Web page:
Shanghai - Smog today, zero emissions tomorrow?
The future of megacities
Since 2010, more people have been moving from rural areas to cities than vice versa. Urban centers such as the seaport of Shanghai, which has recorded double-digit economic growth since the 1990s, attract both unskilled workers and well-trained specialists. Compared to rural life in poor, modest conditions, the metropolitan regions offer secure jobs and thus the prospect of a relatively prosperous life.
The flip side of the rapid growth is that Shanghai has been battling with huge environmental problems for decades. For example, the generous limits on particulate matter in the air are exceeded on an almost daily basis. This results from the energy supply for urban industry and private households being based on coal, a low-cost fuel. However, private cars are also responsible for poor-quality air and their numbers have increased sharply since the 1980s. Around 100,000 new vehicles are registered in Shanghai each year. Overall, cars account for around one third of local transportation but are responsible for half of the CO2 emissions generated there. By way of comparison, buses – which make up roughly the same proportion of local transportation – produce 15 percent of the carbon dioxide emissions.
The fact that Shanghai nonetheless has the potential to be a cradle for developing sustainable solutions seems paradoxical only at first glance. This is because where large numbers of people live together in a minimum of space, resources can be used more efficiently and innovations can be produced more profitably. One example of sustainable urban development is the megacity of Tokyo, which has one of the world’s most efficient public transportation systems. When urban planners succeed in overcoming environmental problems, megacities offer a high quality of life. This, in turn, attracts people with an above-average level of education. But major urban population centers are also of interest to global companies on the lookout for new sales markets. As well as manufacturing facilities, this also gives rise to design and research laboratories – the megacity is becoming a lead market for product innovations and trends. And it offers jobs for highly qualified staff.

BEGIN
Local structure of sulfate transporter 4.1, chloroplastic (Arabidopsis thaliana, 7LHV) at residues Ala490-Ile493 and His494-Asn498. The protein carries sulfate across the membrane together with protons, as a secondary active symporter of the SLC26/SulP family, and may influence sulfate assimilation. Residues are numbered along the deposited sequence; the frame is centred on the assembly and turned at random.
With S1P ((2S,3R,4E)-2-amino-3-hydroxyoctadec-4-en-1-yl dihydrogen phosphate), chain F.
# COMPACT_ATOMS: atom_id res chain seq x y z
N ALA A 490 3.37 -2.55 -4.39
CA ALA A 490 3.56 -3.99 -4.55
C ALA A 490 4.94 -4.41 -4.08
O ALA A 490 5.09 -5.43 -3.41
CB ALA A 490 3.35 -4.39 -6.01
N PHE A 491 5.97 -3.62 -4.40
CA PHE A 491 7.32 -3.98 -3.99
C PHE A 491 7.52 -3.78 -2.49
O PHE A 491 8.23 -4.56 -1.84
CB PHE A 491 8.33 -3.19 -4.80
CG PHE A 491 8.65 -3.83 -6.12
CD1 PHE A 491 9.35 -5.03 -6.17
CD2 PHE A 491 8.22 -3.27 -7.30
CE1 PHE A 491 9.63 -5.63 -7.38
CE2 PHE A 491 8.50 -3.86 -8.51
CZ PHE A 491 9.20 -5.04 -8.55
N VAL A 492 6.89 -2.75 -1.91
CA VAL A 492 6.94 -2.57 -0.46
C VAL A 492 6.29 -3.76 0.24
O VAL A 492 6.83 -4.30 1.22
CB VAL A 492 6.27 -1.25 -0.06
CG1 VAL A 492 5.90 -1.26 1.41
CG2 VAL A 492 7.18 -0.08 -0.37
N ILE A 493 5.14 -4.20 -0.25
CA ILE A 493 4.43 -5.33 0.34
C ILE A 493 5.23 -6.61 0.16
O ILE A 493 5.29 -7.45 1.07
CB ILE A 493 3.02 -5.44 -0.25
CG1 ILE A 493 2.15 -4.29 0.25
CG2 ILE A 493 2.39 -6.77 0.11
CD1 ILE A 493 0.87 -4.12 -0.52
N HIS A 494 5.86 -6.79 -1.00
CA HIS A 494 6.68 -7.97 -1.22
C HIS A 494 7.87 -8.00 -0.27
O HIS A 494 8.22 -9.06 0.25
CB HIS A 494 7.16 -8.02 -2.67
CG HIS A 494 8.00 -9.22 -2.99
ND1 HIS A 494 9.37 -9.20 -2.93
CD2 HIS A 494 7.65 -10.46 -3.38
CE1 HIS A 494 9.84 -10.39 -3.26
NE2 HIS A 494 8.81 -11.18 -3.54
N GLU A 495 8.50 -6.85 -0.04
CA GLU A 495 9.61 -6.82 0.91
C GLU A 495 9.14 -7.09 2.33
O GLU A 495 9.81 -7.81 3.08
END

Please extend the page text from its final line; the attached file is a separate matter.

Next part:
Bosch in China
Shanghai, too, has developed concepts to overcome the environmental crisis. Take the example of electromobility – in 2011, the Chinese government created the EV Zone in Shanghai’s Jiading district. The central testing and development center aims to prepare and promote the comprehensive market launch of emission-free vehicles. By 2015, the first 20,000 cars fitted with an electric motor are expected to be on Shanghai’s roads and are certain to attract international attention.